Vishnu and Lakshmi astride Garuda
Pahari Hills, 18th century
Opaque watercolor heightened with gold on paper
Image: 5 ⅝ x 4 in. (14.3 x 10.2 cm.)
Folio: 9 ⅝ x 6 ⅝ in. (24.4 x 16.8 cm.)
The collection of Dr. and Mrs. Giraud V. and Carolyn Foster, acquired in India, 1956.
The present painting depicts Vishnu and Lakshmi seated astride his vahana, Garuda. The blue-skinned Vishnu holds one of his four attributes in each hand: a mace, a conch shell, a lotus flower, and a chakra. Lakshmi looks up at him in devotion, pulling him towards her with one hand on his shoulder—a subtle and romantic touch that Pahari artists were well-known for. Garuda supports the couple, grasping their feet and holding them steady. The assured hand and dreamlike lyricism give this image an exceptional ability to convey human emotions. The folio, which has been pasted onto a new backing, is inscribed in a different hand in the year Samvat 1840 (1783 A.D.), attributing the work to Ram Dyal.
See a painting of the same subject attributed to Sajnu, circa 1810–1820, currently at the Metropolitan Museum of Art (acc. 2019.144). The Met’s description of the scene can similarly be applied to the present painting:
It is a rare work in the genre of Pahari (Hill) schools in that it concerns itself not with narrating a scene from the epics or devotional literature, but celebrates a single deity, Vishnu, riding his magnificent avian vehicle Garuda. In this way, it singles itself out as a work not concerned with storytelling but rather with celebrating the beauty and grace of Lord Vishnu. As such, it can best be understood as a very personal work, destined for private worship in a household shrine-room.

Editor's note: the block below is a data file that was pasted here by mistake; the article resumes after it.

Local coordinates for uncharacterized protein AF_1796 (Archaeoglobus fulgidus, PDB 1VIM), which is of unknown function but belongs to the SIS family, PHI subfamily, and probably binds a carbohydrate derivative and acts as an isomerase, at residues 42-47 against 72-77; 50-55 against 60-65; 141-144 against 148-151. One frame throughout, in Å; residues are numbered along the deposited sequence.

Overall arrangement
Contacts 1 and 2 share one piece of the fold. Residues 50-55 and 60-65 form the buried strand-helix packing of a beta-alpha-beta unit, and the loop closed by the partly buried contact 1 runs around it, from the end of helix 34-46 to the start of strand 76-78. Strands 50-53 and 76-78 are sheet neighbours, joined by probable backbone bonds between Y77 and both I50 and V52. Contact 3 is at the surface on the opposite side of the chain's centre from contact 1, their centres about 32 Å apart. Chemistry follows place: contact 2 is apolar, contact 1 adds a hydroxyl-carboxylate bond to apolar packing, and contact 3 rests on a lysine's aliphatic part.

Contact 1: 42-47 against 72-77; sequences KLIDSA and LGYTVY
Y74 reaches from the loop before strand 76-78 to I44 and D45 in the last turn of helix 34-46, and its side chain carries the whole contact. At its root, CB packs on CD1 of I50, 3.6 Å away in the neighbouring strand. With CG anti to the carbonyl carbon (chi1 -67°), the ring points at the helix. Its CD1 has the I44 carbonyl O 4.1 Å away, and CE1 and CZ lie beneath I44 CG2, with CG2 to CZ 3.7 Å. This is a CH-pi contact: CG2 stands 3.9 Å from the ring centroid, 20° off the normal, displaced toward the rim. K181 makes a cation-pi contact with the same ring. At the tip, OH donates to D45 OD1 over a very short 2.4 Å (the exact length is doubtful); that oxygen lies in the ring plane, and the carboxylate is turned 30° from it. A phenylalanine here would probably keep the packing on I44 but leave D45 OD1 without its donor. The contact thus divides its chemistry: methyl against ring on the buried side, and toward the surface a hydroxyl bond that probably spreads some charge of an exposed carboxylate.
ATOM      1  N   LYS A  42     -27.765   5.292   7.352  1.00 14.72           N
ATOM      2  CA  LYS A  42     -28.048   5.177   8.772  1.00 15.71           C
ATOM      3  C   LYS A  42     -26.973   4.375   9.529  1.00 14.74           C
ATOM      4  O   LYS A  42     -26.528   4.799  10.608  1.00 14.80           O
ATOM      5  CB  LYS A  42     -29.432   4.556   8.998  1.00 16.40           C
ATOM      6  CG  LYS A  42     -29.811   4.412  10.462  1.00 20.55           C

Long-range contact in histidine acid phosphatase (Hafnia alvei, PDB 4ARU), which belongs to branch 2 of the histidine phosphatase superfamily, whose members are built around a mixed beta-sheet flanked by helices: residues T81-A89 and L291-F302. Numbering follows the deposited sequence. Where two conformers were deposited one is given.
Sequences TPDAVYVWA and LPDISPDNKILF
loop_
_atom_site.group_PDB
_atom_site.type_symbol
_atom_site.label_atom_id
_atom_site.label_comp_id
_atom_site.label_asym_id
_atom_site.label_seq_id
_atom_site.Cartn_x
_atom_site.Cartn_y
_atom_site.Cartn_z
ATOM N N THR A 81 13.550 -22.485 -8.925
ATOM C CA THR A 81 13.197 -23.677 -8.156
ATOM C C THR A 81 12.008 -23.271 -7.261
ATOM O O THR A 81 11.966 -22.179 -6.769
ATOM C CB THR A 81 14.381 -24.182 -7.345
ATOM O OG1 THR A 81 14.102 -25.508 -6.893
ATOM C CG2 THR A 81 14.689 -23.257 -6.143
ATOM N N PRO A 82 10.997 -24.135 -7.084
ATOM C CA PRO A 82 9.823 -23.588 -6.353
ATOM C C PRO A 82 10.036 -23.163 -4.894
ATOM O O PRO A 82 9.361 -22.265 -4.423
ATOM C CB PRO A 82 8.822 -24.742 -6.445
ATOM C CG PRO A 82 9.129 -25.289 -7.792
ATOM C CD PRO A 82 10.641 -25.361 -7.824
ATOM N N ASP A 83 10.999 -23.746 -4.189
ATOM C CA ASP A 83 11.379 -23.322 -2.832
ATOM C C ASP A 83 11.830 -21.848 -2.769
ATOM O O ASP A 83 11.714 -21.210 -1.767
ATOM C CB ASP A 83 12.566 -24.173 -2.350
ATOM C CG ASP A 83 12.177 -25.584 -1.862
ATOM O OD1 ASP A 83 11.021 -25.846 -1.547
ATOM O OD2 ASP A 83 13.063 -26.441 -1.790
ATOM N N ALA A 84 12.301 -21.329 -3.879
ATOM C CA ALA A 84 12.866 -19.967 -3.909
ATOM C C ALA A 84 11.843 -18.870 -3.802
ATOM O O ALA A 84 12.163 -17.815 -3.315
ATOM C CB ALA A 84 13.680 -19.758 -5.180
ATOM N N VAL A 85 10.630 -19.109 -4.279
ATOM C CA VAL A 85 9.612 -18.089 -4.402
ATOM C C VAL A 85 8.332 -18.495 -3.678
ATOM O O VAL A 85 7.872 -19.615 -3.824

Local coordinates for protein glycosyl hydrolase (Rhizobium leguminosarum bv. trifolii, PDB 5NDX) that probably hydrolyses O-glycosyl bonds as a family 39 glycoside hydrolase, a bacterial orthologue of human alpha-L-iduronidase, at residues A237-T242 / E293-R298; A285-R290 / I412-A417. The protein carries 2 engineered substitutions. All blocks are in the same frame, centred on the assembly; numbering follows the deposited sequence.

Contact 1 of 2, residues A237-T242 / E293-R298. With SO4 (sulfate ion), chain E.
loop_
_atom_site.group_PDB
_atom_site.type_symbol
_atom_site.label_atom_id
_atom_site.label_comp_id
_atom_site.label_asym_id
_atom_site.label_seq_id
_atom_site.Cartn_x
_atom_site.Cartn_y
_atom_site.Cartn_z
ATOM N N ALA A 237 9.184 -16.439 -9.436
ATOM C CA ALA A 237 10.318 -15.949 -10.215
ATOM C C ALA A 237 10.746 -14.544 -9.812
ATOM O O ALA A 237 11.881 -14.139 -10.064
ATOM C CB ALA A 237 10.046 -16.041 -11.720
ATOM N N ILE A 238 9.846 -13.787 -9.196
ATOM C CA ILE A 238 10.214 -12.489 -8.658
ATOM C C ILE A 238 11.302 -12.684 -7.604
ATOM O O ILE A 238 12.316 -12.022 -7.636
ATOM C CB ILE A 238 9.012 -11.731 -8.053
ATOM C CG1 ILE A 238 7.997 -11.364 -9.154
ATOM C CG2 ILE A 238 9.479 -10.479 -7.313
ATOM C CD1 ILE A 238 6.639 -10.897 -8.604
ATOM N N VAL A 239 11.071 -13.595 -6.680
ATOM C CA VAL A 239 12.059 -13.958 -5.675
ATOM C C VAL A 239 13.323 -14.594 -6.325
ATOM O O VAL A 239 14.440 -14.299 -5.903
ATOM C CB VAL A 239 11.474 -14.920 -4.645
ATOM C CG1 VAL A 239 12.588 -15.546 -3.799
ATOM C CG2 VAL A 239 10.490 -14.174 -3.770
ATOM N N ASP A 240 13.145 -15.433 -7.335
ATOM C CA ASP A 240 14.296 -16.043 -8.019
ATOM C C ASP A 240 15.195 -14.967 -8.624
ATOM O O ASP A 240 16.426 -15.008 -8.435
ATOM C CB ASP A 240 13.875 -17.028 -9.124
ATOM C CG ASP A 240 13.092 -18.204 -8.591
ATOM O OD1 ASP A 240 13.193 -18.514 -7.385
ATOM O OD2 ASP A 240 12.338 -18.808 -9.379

The drawing on the verso of this painting has been identified as Radha and Krishna’s Reconciliation, and can be compared to another composition of the same scene from Kangra, circa 1790–1800, formerly in the Coomaraswamy Collection, now in the Cleveland Museum of Art (see Linda York Leach, Indian Miniature Paintings and Drawings, The Cleveland Museum of Art Catalogue of Oriental Art, Part One, Cleveland, 1986, no. 122). The drawing provides a fascinating look into the process of the famed Pahari ateliers. The crisp lines, drawn by skilled hands, are by no means the work of a ‘rough draft’—despite being uncolored, the image is not in fact unfinished. Functioning as an ‘artist drawing’ that would be kept in the studio as a reference, inscriptions throughout contain coloring instructions. The red inscription on the top right specifies that the background be painted red, while the inscription in the center of the window directs the artist to “paint the color of moonlight, showing the moon in the sky.” These directives helped to maintain consistency throughout the atelier’s works, which were usually executed by a number of different hands.